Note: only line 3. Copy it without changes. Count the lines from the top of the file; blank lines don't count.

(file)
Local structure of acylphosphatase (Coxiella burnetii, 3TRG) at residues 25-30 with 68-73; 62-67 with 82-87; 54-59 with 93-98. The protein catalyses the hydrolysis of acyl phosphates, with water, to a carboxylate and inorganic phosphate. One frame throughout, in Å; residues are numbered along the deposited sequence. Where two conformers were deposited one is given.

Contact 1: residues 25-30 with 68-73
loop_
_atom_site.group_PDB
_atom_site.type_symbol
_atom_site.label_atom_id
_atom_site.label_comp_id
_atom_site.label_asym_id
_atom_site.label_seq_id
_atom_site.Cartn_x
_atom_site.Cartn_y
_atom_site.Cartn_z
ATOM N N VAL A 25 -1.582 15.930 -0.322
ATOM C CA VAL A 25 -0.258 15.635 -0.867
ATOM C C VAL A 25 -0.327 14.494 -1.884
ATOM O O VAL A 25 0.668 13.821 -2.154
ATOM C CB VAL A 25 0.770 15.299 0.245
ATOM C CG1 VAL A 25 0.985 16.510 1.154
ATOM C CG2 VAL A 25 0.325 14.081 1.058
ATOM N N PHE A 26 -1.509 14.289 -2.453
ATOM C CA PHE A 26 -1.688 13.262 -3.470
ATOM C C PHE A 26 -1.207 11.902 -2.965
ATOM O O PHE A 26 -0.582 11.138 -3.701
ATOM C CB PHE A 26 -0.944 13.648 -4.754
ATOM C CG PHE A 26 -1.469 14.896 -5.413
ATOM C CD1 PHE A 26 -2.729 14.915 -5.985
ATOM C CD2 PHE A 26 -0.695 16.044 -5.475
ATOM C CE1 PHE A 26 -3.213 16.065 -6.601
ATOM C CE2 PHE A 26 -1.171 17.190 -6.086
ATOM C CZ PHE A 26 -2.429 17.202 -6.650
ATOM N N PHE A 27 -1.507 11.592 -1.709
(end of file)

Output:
loop_